Zach Braff takes a lot of crap, some of which is maybe undeserved. But all outrage directed his way is perfectly reasonable when it comes to grammar. Braff's latest movie bares a title that gives a big middle finger to the subjunctive mood, and people are mad.
In an interview with Vulture posted today, Braff defended calling his movie Wish I Was Here instead of Wish I Were Here:
The whole film is about a dad who’s not an academic trying to teach his kids, and his kids know more than he does. His daughter is constantly correcting him when he says who instead of whom; and so the title, although it has another meaning, we grammatically did it incorrect on purpose, because it’s about a father who is actually learning from his children who are brighter than he is.
The old it was intentional and meaningful argument, isn't likely to placate his detractors. Nor is the fact that he uses "incorrect" when he means "incorrectly."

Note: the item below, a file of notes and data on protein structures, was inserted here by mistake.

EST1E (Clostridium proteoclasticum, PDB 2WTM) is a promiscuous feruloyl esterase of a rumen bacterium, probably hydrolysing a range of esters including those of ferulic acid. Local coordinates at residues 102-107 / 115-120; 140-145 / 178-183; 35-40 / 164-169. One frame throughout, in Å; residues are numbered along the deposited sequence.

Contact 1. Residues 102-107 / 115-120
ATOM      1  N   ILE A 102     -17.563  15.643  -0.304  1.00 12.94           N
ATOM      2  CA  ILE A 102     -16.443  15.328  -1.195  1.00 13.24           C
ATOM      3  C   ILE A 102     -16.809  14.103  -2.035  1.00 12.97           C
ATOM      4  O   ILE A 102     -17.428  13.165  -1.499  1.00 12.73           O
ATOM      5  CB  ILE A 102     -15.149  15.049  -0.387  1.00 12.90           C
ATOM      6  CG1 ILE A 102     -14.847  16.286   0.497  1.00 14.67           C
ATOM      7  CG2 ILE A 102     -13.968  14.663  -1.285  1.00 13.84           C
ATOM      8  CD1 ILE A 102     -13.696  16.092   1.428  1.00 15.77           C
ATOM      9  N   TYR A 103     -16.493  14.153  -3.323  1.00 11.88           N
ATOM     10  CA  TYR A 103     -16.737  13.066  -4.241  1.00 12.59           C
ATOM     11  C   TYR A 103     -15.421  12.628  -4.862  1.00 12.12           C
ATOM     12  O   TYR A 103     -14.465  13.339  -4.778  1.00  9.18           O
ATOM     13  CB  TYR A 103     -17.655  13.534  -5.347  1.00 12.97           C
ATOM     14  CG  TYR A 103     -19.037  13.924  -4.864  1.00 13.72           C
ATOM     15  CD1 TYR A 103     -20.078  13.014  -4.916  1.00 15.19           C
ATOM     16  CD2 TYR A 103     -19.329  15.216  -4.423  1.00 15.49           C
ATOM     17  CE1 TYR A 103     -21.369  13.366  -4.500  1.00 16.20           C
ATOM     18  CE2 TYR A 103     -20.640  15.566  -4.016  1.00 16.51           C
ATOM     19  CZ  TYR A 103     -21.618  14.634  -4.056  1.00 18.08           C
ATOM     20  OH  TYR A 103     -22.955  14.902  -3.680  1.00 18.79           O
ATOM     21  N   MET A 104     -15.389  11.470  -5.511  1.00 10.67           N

In fact, Braff had already tried to make the case for his bad grammar in an interview with Empire, in which he said: "Wish I Was Here sounds cooler than Wish I Were Here. Then the movie’s about a father who’s trying to teach his kids at home despite not being much of an academic himself. So it works in two ways, really, but yeah, I take your point." Those comments did not sit well with the Washington Post's Alexandra Petri. Petri wrote earlier this week:
Listen, buddy. You like yourself some wistful counterfactuals, do you? Well, let’s get one thing straight. There are two ways to express a counterfactual wish. One way is with the subjunctive. The other way is wrong.
Denizens of Twitter—a platform not known for inspiring good grammar, despite the efforts of Kelsey Grammer—have also taken issue with Braff's title.
RIP subjunctive, 7/ 18/14, killed by Zach Braff. http://t.co/MjYu8xVKfS— Ruth Graham (@publicroad) July 18, 2014
But mostly I hate Zach Braff for misuse of the subjunctive. Fuck you Zach.— Ernest Luckman Esq. (@ErnieLies) July 15, 2014
Creating a Kickstarter to teach Zach Braff about the subjunctive.— 2 Stressed 2 B Wrest (@heyitsurban) July 11, 2014
As Petri pointed out in her piece, Braff is far from the only figure in pop culture to use "was" where he should have used "were." However, she notes, Beyoncé doesn't stoop so low with her song "If I Were a Boy." Petri wrote: "Is it too much to ask that Zach Braff do the same? I know we cannot all be Beyoncé, but we can but strive."
There you have it: Zach Braff should be more like Beyoncé. Problem solved.
This article is from the archive of our partner The Wire.
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